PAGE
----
Friday, October 14, 2011

Advice For the Wealthy: "The Inside Skinny on the EU"

During the Halcyon Days of 2005-06 I had a senior partner suggest, seriously, that we adopt a mission statement including the line "We make wealth easier".
I was able to dissuade him and thought no more of mission statements until he came across Long or Short Capital's website:
At Long or Short Capital LLC, we leverage our superior intellect and extensive investing experience to recommend explicit Long or Short positions and related abstract trades, which may or may not be possible with real world financial derivatives. We use science to improve the lives of the rich.
It took some doing but after a half-hour of my life that I'll never get back he realized that LoS was parodying the wealth management biz, viz:
Recommendation: Initiate a complication index spread trade. Get long short-term complication and confusion while shorting the out-year complication basket. Things are going to simplify, one way or the other....
I thought of this when I saw this week's Barron's:


Insights and advice for families with assets of $5 million or more.
Penta checked in with François de Visscher, founder of the Greenwich, Ct.-based financial boutique, de Visscher & co. The Belgium-born investment banker advises family businesses and family offices here and in Europe; he is also a shareholder and director of his family’s N.V. Bekaert, a $5.9 billion revenue steel wire producer in Europe.
We tracked de Visscher down in Boston, where he is involved with the Family Firm Institute, and asked him to shine light on what’s really going on behind Europe’s alarming headlines.

De Visscher insists the Euro and the EU are not going to fall apart. “It’s not in the economic interest of anyone, particularly not the Germans.”

Forget the back-and-forth between Angela Merkel and Nicolas Sarkozy that makes for breathless headlines. That’s just sound and fury. In the end, Greece will be forced to restructure its debt in an orderly way, like a quasi-bankrupt company would have to do, with (government backed) banks taking their hits. The rest of the bailout will ostensibly be financed by the EU countries at large through a central fund, but in reality Germany will be picking up the bulk of the tab, because they are the only country standing with the required financial muscle.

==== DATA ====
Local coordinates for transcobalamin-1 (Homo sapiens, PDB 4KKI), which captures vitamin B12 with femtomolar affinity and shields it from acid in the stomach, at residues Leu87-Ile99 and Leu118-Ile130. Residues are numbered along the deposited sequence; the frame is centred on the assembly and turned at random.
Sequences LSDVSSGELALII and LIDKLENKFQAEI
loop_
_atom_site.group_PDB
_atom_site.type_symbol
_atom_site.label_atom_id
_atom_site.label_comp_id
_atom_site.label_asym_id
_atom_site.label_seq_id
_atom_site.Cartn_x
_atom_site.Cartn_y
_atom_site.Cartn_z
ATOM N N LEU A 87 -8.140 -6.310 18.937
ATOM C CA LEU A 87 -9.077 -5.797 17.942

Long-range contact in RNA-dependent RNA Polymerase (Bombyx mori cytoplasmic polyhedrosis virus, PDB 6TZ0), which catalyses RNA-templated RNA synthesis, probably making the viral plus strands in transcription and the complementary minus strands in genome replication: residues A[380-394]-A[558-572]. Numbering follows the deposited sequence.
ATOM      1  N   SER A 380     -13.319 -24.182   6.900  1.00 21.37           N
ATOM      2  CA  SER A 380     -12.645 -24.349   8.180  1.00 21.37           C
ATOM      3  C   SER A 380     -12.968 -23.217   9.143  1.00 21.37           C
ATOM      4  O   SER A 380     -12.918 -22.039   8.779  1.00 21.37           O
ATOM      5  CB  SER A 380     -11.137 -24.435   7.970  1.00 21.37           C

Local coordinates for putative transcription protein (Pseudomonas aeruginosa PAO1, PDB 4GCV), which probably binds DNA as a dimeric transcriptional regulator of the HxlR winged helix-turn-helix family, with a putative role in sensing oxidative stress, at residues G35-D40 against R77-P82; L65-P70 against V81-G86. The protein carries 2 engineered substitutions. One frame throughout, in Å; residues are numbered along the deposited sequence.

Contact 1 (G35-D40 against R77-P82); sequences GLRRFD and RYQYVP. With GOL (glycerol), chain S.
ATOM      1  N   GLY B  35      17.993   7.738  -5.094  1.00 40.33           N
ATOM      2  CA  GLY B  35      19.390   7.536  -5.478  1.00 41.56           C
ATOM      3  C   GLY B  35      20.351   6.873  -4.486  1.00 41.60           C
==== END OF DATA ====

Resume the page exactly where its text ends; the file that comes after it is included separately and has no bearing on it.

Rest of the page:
That also means Germany and its $3.3 trillion economy is calling Europe’s shots. “Europe is dominated by the Germans. They are the ones who have the money. But they live off 60% exports to Europe. If the Euro was to disappear and they went back to the Deutsche Mark, then their currency would jump and it would kill their economy. They know that.  Merkel knows that. So Europe will not fall apart.”
After the Greece-and-banks restructuring, watch the EU start the longer term work of bringing Europe closer together through economic and political integration.

With Germany the defacto decision maker for all Europe, however, the interesting development to watch, says de Visscher, is Putin’s return to presidential power in Russia. The Central and Eastern European countries joined the EU to get distance between them and Russia, but now that the EU is weakened, watch Putin offer a bear hug.

“We don’t know how Russia is going to play this. But they have a lot of weapons, including the gas pipelines. That’s the medium term issue after Greece is restructured and the banks are stabilized – a rebalancing of power between Germany and Russia. “...MORE
We would concur with Mr. de Visscher's take on Russia and touched obliquely on  the subject last month:
"Poland vows to veto any EU law on shale gas fracking"

 I guess they're more afraid of Russia than they are of France or German Greens....
I'd also have to agree, in a personal capacity, with LoS' complication curve flattener idea.